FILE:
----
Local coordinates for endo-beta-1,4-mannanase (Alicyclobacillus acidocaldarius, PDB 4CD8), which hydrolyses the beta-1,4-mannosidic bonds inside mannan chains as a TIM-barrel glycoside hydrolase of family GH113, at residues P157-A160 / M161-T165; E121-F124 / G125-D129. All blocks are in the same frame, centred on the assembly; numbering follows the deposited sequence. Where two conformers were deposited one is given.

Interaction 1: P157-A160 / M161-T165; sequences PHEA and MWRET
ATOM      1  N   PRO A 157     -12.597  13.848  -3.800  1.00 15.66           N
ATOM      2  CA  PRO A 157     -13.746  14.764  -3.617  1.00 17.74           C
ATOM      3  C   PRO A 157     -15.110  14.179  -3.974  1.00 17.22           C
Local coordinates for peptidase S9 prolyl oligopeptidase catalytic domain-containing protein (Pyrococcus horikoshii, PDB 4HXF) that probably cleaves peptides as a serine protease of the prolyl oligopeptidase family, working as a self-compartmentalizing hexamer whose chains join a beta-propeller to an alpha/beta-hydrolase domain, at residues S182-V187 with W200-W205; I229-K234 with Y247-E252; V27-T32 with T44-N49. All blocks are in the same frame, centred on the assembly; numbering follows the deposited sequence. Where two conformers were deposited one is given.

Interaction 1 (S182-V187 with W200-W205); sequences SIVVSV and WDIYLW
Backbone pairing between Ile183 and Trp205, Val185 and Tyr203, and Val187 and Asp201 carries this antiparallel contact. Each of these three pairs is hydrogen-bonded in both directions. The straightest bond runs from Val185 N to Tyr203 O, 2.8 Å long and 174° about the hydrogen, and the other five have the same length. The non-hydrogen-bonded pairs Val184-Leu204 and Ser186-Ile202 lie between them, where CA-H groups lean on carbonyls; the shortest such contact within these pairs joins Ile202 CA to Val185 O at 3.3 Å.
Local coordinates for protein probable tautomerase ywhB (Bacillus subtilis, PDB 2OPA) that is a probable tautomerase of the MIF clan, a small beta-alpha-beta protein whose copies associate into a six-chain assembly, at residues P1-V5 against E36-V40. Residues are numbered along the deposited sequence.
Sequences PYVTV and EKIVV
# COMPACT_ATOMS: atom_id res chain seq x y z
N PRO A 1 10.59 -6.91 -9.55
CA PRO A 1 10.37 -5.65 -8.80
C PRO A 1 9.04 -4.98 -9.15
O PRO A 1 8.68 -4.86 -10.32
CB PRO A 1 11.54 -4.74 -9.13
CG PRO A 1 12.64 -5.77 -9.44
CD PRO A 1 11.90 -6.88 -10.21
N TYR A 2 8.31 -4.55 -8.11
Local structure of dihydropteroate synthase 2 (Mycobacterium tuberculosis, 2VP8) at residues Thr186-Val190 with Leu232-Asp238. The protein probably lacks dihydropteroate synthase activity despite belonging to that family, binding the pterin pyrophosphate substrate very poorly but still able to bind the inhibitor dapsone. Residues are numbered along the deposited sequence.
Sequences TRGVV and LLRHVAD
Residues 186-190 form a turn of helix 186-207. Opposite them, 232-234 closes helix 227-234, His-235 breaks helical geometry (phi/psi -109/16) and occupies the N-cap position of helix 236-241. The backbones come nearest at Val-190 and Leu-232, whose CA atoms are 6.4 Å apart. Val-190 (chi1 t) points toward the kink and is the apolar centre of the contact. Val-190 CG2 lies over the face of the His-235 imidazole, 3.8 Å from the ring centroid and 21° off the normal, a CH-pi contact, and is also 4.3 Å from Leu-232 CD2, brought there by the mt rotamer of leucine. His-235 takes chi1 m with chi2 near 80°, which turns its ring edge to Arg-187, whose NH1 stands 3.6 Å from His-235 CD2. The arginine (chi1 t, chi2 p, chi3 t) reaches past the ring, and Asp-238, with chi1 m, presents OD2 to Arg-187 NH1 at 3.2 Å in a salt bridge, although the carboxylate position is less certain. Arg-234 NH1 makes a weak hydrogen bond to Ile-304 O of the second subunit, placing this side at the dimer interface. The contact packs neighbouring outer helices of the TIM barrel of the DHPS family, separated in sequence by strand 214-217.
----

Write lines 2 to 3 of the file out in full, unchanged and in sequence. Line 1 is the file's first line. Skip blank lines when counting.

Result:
Interaction 1: P157-A160 / M161-T165; sequences PHEA and MWRET
ATOM      1  N   PRO A 157     -12.597  13.848  -3.800  1.00 15.66           N